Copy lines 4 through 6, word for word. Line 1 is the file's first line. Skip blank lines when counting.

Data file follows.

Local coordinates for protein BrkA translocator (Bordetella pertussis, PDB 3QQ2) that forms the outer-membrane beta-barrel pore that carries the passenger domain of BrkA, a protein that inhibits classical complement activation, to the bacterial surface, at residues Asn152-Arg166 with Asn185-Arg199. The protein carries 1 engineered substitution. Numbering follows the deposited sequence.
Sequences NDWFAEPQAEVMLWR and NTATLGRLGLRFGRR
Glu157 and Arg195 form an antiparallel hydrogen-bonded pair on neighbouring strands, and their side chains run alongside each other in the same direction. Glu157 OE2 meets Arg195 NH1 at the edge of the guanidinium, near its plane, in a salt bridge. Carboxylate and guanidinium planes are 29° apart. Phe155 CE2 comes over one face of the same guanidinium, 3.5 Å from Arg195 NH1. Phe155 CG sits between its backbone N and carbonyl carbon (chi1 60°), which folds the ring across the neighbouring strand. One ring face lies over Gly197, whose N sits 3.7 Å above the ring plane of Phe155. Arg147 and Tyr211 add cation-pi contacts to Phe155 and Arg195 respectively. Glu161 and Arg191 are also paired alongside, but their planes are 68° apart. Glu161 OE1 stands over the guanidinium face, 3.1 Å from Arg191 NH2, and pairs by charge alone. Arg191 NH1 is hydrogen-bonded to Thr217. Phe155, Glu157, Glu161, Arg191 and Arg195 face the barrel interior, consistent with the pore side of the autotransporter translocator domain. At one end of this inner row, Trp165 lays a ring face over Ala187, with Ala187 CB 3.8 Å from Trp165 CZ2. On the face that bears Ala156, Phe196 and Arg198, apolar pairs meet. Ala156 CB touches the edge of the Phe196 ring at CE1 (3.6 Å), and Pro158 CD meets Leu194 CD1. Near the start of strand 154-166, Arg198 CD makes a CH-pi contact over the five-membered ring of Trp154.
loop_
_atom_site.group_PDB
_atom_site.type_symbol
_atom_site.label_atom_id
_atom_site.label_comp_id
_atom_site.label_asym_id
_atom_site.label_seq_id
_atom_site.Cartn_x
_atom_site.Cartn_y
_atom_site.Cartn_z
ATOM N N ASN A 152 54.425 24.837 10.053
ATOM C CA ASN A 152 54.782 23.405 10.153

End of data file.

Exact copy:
loop_
_atom_site.group_PDB
_atom_site.type_symbol